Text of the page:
First few to order this book from us gets a copy with beautiful art drawn in by him! Here’s a sample, on the title page inside the book:
(that sketchbook page is printed empty).
Can’t get this on Amazon! Only from us.
This launch of a relatively new author, TJ Kirsch, is getting many rave reviews, see more about it and order your copy with original art here.
The Library Journal gave it a starred review, Steve Orlando, Noah Van Sciver and Van Jensen have all blurbed enthusiastically for it!
Library Journal has given Pride Of The Decent Man a fantastic advance review on their site, calling it;
“A complex story told in a thoughtful, moving manner,” and “Highly recommended for anyone trying to be a better, decent person.”
They also describe the “Beautiful if often sad color drawings and spare dialogue” that fill the volume.
This review means a great deal, particularly because of its association with libraries, which can easily open up a new world of graphic novels to younger and new readers.
For those who aren’t aware of Library Journal, their site describes itself as “the most trusted and respected publication for the library community. Built on more than a century of quality journalism and reviews.”
Read the full review here.
To learn more about Pride Of The Decent Man, including how to order your own copy, go here.
Caught this one a bit late admitedly, from Library Journal on Bubbles & Gondola:
“A delightful and well-executed story recommended to those needing a spiritual lift or creative inspiration… fresh, quirky perspective.”
Another review for this in School Library Journal:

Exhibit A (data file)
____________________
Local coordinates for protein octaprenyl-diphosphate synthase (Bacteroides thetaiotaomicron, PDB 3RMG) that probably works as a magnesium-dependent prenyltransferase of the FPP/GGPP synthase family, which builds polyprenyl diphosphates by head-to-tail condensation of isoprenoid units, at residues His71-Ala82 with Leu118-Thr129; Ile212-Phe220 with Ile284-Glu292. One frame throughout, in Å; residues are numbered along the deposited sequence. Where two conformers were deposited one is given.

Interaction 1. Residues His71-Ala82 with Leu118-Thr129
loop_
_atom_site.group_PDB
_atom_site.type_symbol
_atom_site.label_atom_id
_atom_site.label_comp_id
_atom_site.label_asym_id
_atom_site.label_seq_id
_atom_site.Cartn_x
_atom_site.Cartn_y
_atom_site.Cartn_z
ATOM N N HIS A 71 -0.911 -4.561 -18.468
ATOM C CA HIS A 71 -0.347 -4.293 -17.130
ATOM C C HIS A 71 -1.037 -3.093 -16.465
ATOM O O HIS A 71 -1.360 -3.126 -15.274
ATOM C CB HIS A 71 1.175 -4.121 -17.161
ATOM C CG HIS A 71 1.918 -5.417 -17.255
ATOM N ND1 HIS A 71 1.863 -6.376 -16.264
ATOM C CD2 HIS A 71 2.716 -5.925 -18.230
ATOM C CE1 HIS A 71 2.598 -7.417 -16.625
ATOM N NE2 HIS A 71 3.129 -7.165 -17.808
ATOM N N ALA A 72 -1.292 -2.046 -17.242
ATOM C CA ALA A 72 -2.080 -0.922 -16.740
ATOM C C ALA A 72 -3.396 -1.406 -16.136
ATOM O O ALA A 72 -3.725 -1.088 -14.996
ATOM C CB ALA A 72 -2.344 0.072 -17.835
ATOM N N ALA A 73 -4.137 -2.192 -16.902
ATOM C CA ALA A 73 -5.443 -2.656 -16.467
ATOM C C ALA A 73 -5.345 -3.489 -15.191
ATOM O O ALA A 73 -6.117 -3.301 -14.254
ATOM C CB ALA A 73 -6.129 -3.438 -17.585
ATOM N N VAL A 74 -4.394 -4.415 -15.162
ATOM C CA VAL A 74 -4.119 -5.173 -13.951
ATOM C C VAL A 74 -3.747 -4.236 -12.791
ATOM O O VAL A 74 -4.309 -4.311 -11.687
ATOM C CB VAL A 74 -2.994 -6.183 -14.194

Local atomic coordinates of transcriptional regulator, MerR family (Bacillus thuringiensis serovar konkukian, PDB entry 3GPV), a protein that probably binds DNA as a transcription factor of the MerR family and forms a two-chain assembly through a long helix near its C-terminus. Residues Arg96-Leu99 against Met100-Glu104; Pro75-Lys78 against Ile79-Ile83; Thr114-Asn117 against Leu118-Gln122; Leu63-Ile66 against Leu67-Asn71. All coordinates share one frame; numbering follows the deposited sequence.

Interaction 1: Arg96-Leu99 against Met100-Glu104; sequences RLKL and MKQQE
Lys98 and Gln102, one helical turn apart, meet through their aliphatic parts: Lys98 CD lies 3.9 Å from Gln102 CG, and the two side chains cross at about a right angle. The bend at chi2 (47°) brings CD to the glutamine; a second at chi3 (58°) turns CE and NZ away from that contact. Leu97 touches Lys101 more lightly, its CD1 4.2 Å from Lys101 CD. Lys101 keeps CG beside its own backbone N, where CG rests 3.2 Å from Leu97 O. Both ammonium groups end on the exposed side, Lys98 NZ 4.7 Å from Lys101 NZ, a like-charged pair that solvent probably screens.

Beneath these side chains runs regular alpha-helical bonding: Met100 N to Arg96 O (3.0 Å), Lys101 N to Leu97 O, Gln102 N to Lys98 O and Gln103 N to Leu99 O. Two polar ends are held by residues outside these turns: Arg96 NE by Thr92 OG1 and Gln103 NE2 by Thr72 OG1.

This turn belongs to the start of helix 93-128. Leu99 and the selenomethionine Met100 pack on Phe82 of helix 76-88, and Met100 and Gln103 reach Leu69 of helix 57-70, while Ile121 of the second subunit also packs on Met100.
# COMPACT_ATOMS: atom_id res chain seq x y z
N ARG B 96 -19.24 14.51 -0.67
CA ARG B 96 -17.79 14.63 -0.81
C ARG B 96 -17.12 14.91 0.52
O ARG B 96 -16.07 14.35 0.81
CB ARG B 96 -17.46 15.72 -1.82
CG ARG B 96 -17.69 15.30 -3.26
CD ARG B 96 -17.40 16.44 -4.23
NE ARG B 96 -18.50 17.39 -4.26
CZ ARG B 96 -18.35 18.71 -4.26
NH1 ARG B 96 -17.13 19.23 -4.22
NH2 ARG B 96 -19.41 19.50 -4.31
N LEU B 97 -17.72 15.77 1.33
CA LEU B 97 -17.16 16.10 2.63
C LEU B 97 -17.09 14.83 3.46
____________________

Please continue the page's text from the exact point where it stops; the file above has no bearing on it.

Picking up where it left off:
“Disguised as a cute animal story, Dillies’s substantive tale of writer’s block, social anxiety, and the magical and restorative powers of allowing oneself to take a break and have fun proves striking it its visuals and narrative.
Dillies and his publishers have used some very physical choices here to show the magic Charles finds as he steps outside, makes friends, allows himself to delight in things as winsome as soap bubbles and a hot air balloon.”
Little Nothings get more comments:
“Lewis Trondheim plays up his own foibles to masterful comedic effect.” says Playback:Stl.
Library Journal had a couple sweet short comments about two of our frecent books:
For Kinky & Cosy: “Could easily kick Bart Simpson’s butt and love it”
Bubbles & Gondola: “Boast[s] whimsical drawings with surreal, dreamlike plots.”
+ Graphic Novel Reporter has a nice holiday gift guide that can also stand in as a best of 2011.
“Sfar & Trondheim never have a problem pushing boundaries for a better laugh and here there are laughs aplenty. A wonderful addition to the series.”
Booklist on Dungeon Monstres 4. Also on this book:
“Lovers of Sfar and Trondheim’s ongoing send-up of hero fantasy shouldn’t be disappointed by this rollicking entry – which would also make a decent
entry point for newcomers to this inventive comics entertainment.”
Seattle Post Intelligencer and Blogcritics.
The Broadcast gets another great endorsement:
“Hobbs provides convincing characterizations and a satisfying conclusion. Recommended.”
The Sky Over the Louvre continues to get raves:
“Brilliant! Breathtakingly beautiful on many levels. If you’ve resisted graphic novels, this is the one that might win you over. The text is by Jean-Claude Carrière, the screenwriter of The Unbearable Lightness of Being and many other films, and the images are by one of France’s greatest comics artist, Bernar Yslaire. It’s an intimate, intense voyage into the past where politics and passion meet in unexpected ways.”
Book Brunch at Bibliobuffet
“With gorgeous art intermixing beauty and weirdness, the story turns on the capriciousness of both history and art while providing a sense of a time and place where art ranked up there with liberté, égalité, and fraternité for an entire nation. With nudity and mature content; for academic and adult collections.”
Martha Cornog over at Library Journal
And another Library publication, Foreword, chimes in:
“Ultimately, The Sky Over the Louvre is successful on many levels, for many reasons. But chief among them is the fact that it is an engrossing tale of historical fiction that provides readers with rich and varied rewards.”